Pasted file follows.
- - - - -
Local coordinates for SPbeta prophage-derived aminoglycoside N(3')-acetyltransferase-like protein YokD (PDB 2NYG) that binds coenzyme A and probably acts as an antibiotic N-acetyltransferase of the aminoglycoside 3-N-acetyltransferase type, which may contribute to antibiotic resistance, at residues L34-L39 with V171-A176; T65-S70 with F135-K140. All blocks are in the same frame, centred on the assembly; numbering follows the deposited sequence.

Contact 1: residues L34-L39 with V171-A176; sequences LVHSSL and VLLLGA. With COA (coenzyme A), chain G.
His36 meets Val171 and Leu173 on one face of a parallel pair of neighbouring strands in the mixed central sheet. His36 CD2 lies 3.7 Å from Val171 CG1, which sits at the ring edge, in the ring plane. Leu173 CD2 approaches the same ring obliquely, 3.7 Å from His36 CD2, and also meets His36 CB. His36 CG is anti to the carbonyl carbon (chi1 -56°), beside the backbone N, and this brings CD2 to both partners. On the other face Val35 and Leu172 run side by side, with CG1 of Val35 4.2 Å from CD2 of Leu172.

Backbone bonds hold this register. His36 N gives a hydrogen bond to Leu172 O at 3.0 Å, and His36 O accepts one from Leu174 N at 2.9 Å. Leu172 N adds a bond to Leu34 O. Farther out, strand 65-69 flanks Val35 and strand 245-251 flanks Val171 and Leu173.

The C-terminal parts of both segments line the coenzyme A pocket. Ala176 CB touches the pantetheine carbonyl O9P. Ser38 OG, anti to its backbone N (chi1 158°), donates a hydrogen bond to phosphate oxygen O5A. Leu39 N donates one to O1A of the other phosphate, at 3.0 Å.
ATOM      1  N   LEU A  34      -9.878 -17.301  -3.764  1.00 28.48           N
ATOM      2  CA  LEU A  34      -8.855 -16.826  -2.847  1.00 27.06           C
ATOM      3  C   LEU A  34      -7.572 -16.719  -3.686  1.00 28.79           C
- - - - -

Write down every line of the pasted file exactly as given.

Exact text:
Local coordinates for SPbeta prophage-derived aminoglycoside N(3')-acetyltransferase-like protein YokD (PDB 2NYG) that binds coenzyme A and probably acts as an antibiotic N-acetyltransferase of the aminoglycoside 3-N-acetyltransferase type, which may contribute to antibiotic resistance, at residues L34-L39 with V171-A176; T65-S70 with F135-K140. All blocks are in the same frame, centred on the assembly; numbering follows the deposited sequence.

Contact 1: residues L34-L39 with V171-A176; sequences LVHSSL and VLLLGA. With COA (coenzyme A), chain G.
His36 meets Val171 and Leu173 on one face of a parallel pair of neighbouring strands in the mixed central sheet. His36 CD2 lies 3.7 Å from Val171 CG1, which sits at the ring edge, in the ring plane. Leu173 CD2 approaches the same ring obliquely, 3.7 Å from His36 CD2, and also meets His36 CB. His36 CG is anti to the carbonyl carbon (chi1 -56°), beside the backbone N, and this brings CD2 to both partners. On the other face Val35 and Leu172 run side by side, with CG1 of Val35 4.2 Å from CD2 of Leu172.

Backbone bonds hold this register. His36 N gives a hydrogen bond to Leu172 O at 3.0 Å, and His36 O accepts one from Leu174 N at 2.9 Å. Leu172 N adds a bond to Leu34 O. Farther out, strand 65-69 flanks Val35 and strand 245-251 flanks Val171 and Leu173.

The C-terminal parts of both segments line the coenzyme A pocket. Ala176 CB touches the pantetheine carbonyl O9P. Ser38 OG, anti to its backbone N (chi1 158°), donates a hydrogen bond to phosphate oxygen O5A. Leu39 N donates one to O1A of the other phosphate, at 3.0 Å.
ATOM      1  N   LEU A  34      -9.878 -17.301  -3.764  1.00 28.48           N
ATOM      2  CA  LEU A  34      -8.855 -16.826  -2.847  1.00 27.06           C
ATOM      3  C   LEU A  34      -7.572 -16.719  -3.686  1.00 28.79           C